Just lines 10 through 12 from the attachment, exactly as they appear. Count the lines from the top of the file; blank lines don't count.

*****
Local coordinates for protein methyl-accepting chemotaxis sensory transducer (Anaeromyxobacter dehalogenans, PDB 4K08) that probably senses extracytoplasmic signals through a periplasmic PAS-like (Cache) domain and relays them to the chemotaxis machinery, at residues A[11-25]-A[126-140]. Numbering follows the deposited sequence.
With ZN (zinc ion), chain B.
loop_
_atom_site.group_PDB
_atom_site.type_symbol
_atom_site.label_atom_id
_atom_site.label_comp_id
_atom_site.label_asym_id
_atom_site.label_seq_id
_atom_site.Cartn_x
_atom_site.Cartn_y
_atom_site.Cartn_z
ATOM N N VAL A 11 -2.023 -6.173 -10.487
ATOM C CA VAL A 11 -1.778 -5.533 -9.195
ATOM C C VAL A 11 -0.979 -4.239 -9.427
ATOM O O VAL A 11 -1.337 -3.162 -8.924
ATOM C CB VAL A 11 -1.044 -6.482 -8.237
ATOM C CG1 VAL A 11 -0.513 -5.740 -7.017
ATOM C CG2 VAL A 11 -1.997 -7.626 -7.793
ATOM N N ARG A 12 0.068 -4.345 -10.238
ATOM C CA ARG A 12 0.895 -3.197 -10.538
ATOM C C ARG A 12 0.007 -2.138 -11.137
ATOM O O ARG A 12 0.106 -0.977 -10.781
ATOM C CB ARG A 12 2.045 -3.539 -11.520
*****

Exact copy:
_atom_site.Cartn_x
_atom_site.Cartn_y
_atom_site.Cartn_z